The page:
St. George's, Carmichael, Helping Afghan Refugees

St. George's, Carmichael, Helping Afghan Refugees

By Lani Marks Hahn and Merle Crawford, parishioners at St. George’s, Carmichael

"In Afghanistan I lived in fear every day that I would be killed because I worked for the United States military for 13 years.”

These were the words of Maqbool, one of the Afghan refugees that St. George’s Episcopal Church in Carmichael, California has tried to help. He told some of our parishioners, “My wife’s brother was killed by the Taliban because he was a policeman. Those that belong to the Taliban are like animals. They even kill women and children. When the U.S. military offered me the chance to come to America with my family, I decided to go.

"I have only been in America two months; here in Carmichael, I no longer live in fear.”

Maqbool, the manager of a U.S. military laundry and Abdurrazig, a translator between the Afghan and U.S. military forces, first appeared at our church after we invited our surrounding neighbors to a community barbecue at our church.

The two refugees each brought their children and participated in our barbecue and Sunday School arts and crafts activity. The church was giving out children’s Bible stories. Abdurrazig’s face lit up when he saw the book about David and Goliath. He told us their holy book has the same story. He happily took it for his children.

Our church members were very impressed with Maqbool and Abdurrazig’s positive attitude and their desire to find jobs to allow them to make a transition into American life. Many church members decided they wanted to help.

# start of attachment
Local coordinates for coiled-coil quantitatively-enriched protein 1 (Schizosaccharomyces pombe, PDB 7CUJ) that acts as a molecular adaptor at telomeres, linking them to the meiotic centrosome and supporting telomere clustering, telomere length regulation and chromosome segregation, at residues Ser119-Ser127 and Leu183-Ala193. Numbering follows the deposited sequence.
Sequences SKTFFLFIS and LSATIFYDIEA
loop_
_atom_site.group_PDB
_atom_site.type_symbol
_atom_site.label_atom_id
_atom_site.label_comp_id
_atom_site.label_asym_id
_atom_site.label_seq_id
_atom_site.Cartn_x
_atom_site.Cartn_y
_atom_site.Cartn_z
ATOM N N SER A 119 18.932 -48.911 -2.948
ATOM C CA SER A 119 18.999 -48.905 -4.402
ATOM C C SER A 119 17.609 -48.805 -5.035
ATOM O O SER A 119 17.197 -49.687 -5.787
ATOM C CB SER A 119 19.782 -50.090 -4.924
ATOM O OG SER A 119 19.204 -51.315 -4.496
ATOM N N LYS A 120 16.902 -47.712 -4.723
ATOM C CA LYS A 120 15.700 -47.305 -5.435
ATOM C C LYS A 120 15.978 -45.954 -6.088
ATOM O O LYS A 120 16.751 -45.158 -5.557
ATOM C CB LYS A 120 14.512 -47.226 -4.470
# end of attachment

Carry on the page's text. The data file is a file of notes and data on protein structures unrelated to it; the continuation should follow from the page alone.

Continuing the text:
Because of these two men, our church learned that there were Afghan refugees living in a nearby apartment. Maqbool told us that the DHA (Defense Health Agency) gives them $920, but their rent is $1,100, which includes SMUD, PG&E and utilities.

Each month this leaves them $180 short. They say they feel anxious knowing they will lose their apartments if they don’t find jobs. Fortunately, they speak English and have enough skills to apply for jobs.

They get food stamps and say they have enough to eat. Their apartments are furnished and they have medical insurance. Our church helped one family find a car to buy.

Currently, our church has found the greatest need of these refugees is finding jobs - temporary and permanent. One of the refugees has done some painting for a church member. He also has gone on a job interview arranged by a parishioner and was offered a job in a few weeks.

Both Afghan refugees are extremely motivated to get a job that is good enough to allow them to become financially independent. The wives want to study English, but their young children and their husband’s lack of a driver’s license limits the wives’ ability to participate in English classes. A very old computer was donated to one family; Maqbool’s teacher has promised to bring him a DVD that would help his wife learn English.

We will further investigate other agencies referred to us by First 5, Sacramento, to help these refugees: Sacramento Covered, Folsom Cordova Unified School District's Farsi-speaking staff, Folsom Cordova Job Center and 2-1-1 (a 24-hour resource and referral language line). They also referred us to the American Muslim Society.

We at St. George’s realize we have met two very motivated, appreciative Afghan refugees who in the future will improve their own family lives and make America a better place. The sorrows that have come to Afghanistan and its people are more real because we have met and interacted with these people.

1 comment (Add your own)

1. Tina Campbell wrote:
I am thankful for this ministry at St. George's. It is in these personal encounters that we can really learn about what it is like to be a refugee, and what coming to the U.S. can mean for families like these. Blessings abound!

Tue, August 29, 2017 @ 8:43 PM

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